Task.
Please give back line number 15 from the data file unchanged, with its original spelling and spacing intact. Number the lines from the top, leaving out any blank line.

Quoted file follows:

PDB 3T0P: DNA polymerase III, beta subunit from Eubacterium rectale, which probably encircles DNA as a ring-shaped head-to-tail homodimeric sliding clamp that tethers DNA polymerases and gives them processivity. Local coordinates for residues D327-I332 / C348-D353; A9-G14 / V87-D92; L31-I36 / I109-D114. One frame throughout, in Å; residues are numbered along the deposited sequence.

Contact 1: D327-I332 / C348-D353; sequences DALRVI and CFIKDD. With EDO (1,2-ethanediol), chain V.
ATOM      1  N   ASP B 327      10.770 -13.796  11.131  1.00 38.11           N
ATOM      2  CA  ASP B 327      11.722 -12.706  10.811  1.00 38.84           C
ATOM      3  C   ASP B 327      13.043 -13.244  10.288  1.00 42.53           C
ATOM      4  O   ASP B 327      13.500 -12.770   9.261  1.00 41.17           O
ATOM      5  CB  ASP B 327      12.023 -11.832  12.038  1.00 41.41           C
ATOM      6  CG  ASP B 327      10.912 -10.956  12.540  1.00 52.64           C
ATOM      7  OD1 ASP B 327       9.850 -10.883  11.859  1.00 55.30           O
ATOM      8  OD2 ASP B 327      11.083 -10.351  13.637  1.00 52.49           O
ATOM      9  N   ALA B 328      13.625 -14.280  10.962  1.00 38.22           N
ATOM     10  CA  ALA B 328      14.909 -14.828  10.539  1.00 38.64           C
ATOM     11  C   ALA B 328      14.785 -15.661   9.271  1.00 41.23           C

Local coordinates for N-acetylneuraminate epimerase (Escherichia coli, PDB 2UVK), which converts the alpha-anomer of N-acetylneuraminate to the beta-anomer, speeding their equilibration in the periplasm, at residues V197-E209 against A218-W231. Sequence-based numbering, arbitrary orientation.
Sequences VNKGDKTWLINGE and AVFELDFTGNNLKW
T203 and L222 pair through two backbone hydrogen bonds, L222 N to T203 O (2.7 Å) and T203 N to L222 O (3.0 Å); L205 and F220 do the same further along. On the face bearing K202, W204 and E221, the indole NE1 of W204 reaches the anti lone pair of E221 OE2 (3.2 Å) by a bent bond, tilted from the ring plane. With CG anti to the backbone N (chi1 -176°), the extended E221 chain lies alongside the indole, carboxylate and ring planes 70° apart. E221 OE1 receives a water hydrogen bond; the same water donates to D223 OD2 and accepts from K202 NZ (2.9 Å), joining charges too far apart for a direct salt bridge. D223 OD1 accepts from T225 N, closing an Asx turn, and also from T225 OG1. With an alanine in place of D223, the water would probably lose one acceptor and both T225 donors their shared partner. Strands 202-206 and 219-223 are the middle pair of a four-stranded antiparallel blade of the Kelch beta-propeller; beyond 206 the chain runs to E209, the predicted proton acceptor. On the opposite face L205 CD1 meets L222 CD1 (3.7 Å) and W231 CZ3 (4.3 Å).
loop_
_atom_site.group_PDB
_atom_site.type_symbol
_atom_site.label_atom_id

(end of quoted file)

Sequences VNKGDKTWLINGE and AVFELDFTGNNLKW